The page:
[1] F. Braudel, The Mediterranean and the Mediterranean World in the Age of Philip II (London, 1972), Vol. I, p. 136 says: “The aim of Ferdinand the Catholic in 1509-11, at the time of the great expeditions of Pedro Navarro, was not merely to put out of action the pirate ports of the Maghreb, or to open the way for a new war of Granada of which Africa would be the prize (Isabella and not he, had foreseen and dreamed of that) It was above all to set up a shipping route with coastal bases from southern Spain to Sicily which was rich in grain.” On what grounds Braudel reached this conclusion it is difficult to say. Others see the capture of Tripoli as an open challenge to the Muslims to show them that the Christians could advance further eastward in North Africa.

[2] See J. Priego Lopez, Pedro Navarro y sus empresas africanas (Madrid, 1933); Martin de los Heros, Historia del Conde Pedro Navarro (Madrid, 1854). M. Longhena, “L’impresa di Tripoli nel 1510”, Rivista d’Africa (1912), p.4; E. Rossi, “Il dominio dei Cavalieri di Malta a Tripoli”, Archivum Melitense, Vol. VI, (1924), p.44.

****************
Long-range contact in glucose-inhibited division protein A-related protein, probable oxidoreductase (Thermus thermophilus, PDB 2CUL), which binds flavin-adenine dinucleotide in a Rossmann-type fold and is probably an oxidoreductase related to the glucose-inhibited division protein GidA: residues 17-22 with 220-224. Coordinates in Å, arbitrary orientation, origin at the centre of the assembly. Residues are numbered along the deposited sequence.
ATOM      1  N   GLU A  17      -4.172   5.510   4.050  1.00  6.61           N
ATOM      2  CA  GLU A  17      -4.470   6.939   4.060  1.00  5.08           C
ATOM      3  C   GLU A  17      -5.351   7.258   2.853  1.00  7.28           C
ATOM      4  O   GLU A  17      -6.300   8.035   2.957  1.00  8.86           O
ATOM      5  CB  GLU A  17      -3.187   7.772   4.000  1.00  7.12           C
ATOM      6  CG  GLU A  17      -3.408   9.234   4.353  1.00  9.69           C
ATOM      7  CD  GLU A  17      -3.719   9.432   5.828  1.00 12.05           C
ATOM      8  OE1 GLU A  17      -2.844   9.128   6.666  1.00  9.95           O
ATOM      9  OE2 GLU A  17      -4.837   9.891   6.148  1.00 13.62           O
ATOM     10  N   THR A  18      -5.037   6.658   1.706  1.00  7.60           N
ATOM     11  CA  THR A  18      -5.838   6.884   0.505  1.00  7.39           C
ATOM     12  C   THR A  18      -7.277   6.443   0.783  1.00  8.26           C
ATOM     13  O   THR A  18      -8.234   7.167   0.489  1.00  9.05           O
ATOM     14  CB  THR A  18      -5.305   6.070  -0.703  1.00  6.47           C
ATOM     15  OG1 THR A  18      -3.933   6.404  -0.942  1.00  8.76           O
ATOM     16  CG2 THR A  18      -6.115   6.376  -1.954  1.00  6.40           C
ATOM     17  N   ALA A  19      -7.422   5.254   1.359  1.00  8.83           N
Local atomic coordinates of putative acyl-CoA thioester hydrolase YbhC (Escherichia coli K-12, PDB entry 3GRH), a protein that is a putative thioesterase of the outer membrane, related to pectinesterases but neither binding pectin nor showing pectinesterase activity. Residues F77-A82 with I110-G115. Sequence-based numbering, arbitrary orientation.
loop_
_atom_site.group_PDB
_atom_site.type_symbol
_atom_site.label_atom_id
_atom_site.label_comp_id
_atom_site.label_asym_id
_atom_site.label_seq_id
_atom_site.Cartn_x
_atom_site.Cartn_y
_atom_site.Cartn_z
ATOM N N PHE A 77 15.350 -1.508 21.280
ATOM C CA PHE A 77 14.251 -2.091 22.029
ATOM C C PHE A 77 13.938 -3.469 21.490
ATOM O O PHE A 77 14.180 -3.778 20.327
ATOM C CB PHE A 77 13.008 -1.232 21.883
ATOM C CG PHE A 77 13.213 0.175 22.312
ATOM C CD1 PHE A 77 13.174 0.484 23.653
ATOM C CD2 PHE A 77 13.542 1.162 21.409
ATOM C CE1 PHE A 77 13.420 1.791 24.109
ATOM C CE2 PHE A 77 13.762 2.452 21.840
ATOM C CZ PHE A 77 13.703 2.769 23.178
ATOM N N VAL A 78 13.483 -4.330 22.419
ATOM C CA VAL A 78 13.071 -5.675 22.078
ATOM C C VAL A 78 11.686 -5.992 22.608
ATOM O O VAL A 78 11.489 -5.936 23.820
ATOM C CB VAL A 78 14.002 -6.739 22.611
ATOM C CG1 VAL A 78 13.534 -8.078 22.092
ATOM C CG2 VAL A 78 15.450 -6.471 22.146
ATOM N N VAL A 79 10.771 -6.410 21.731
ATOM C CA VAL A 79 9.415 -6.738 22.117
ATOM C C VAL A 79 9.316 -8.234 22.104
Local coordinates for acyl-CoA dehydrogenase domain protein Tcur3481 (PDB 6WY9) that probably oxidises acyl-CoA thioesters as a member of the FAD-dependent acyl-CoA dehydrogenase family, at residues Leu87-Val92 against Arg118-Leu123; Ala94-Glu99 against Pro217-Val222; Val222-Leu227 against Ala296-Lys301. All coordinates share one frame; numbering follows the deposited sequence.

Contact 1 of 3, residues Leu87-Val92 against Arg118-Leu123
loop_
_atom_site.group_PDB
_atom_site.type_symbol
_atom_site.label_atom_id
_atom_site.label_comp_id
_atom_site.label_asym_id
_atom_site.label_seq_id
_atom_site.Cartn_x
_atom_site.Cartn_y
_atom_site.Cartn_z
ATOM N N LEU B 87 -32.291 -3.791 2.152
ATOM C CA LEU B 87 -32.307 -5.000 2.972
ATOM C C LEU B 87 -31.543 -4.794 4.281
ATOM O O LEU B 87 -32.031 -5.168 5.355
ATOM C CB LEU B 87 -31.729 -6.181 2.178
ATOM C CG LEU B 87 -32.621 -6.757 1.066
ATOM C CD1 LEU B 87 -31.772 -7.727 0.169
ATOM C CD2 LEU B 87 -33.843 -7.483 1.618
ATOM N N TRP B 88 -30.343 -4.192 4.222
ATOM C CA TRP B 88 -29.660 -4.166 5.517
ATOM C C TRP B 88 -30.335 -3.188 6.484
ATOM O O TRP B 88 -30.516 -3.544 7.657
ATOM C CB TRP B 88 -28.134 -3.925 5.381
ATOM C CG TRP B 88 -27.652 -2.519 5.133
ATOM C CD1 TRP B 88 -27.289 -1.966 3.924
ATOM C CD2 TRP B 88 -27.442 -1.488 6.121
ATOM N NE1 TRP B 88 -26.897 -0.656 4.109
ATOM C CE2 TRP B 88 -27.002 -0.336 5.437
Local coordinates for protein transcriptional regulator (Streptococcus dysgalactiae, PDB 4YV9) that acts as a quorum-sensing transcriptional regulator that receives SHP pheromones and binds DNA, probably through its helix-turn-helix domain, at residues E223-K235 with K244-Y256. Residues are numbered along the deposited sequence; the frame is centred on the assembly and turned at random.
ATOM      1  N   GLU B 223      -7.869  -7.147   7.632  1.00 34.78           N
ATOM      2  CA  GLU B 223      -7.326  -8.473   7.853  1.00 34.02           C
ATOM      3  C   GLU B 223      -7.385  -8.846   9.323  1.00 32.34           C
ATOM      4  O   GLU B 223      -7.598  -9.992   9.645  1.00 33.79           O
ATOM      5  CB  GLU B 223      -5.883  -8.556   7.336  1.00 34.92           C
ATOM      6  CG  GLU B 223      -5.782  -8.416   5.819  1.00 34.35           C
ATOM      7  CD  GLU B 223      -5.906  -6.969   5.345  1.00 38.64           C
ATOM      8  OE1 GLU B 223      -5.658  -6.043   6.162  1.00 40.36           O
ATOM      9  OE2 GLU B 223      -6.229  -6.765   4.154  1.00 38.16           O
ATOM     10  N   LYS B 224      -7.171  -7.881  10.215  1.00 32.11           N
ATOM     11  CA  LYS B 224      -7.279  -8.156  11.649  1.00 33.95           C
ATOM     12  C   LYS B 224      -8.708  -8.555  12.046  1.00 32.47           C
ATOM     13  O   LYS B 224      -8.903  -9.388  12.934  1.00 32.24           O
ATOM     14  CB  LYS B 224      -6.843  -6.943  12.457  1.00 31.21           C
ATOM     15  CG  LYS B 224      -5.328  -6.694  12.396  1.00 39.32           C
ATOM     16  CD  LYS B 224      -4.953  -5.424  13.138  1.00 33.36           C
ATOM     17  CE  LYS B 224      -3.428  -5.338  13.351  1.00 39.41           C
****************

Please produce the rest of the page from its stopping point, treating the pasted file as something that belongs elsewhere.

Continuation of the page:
[3] Collecció de documentos inêditos para la historia de España (ed. M. Fernández de Navarrete et al., Madrid, 1842-1931), Vol. XXIV, pp.90-1. E. Rossi, Storia di Tripoli e della Tripolitana, ed. M. Nallino, (Roma 1968), p. 111.

[4] Id. ibid., p. 114; C. Trasselli, “La conquista di Tripoli nel 1510 vista dalla Sicilia” Melanges en l’honneur de F. Braudel, Histoire économique du Monde Mediterraêen 1450-1650, (Toulouse 1973) pp.611-9.

[5] On the origins and growth of the Order, see J. Delaville Le Roulx, Cartulaire générale de l’Ordre des Hospitaliers de Saint Jean de Jérusalem 1100-1310 (Paris, 1894), Vol. I, No. 30, p.29. J. Riley-Smith, The Knights of St. John in Jerusalem and Cuprus: 1050-1310 (Macmillan, 1967).

[6] G. Bosio, Dell’Istoria della Sacra Religione et Illustrissima Militia di S. Giovanni Gerosolimitano (3rd impression, 1621), Vol. III, p.23.

[7] The original Bull is in the R[oyal] M[alta] L[ibrary], A[rchives of the] O[rder of] M[alta] 70; ibid. MS. 62 contains also the “Donazione dell’Isola di Malta, Gozo e Tripoli fatta dall’Imperatore Carlo V l’anno 1530 colla confermazione di Papa Clemente VII e l’esecuzione del Vicerè e conte del Regno di Sicilia 1530”.

[8] A.O.M. 6559, f.1. Up to f.70 this MS. deals with the administration and the secrezie of the city of Tripoli and the castle.

[9] The stones with which the Spaniards repaired the castle were carried from the fortifications which encircled the city.